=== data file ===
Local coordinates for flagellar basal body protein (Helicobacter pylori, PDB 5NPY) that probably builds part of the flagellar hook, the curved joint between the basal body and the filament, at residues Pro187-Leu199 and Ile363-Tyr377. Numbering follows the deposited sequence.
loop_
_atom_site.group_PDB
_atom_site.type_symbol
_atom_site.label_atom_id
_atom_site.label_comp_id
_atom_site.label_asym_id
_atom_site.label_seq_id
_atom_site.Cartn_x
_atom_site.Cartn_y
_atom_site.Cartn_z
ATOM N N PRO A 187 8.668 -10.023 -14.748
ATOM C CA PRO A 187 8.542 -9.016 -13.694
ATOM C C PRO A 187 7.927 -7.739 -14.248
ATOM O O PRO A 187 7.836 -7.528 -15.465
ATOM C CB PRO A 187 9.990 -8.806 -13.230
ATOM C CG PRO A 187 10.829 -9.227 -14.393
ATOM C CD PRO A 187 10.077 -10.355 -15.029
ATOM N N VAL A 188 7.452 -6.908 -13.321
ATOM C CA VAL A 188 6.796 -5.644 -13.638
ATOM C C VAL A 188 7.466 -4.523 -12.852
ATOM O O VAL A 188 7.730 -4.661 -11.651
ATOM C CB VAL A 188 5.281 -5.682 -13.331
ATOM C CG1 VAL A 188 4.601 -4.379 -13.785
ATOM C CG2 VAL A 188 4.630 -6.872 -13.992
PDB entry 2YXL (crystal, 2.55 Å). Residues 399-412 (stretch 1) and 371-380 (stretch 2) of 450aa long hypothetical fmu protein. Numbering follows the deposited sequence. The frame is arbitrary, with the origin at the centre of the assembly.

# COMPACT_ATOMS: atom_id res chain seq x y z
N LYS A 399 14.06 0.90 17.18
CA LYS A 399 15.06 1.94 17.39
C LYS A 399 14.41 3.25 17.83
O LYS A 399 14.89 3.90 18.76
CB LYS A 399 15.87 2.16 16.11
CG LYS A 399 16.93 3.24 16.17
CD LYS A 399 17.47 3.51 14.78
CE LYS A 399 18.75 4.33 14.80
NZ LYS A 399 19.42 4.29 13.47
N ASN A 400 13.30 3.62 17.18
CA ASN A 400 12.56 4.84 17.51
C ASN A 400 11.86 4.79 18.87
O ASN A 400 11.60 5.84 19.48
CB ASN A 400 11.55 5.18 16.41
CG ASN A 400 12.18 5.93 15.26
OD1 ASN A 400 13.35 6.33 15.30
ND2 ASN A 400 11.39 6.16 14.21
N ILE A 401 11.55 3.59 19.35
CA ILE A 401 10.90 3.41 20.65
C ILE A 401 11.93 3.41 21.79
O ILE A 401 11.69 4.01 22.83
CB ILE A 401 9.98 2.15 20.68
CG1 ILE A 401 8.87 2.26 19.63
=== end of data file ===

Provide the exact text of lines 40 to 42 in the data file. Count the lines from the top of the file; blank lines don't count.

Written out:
O ASN A 400 11.60 5.84 19.48
CB ASN A 400 11.55 5.18 16.41
CG ASN A 400 12.18 5.93 15.26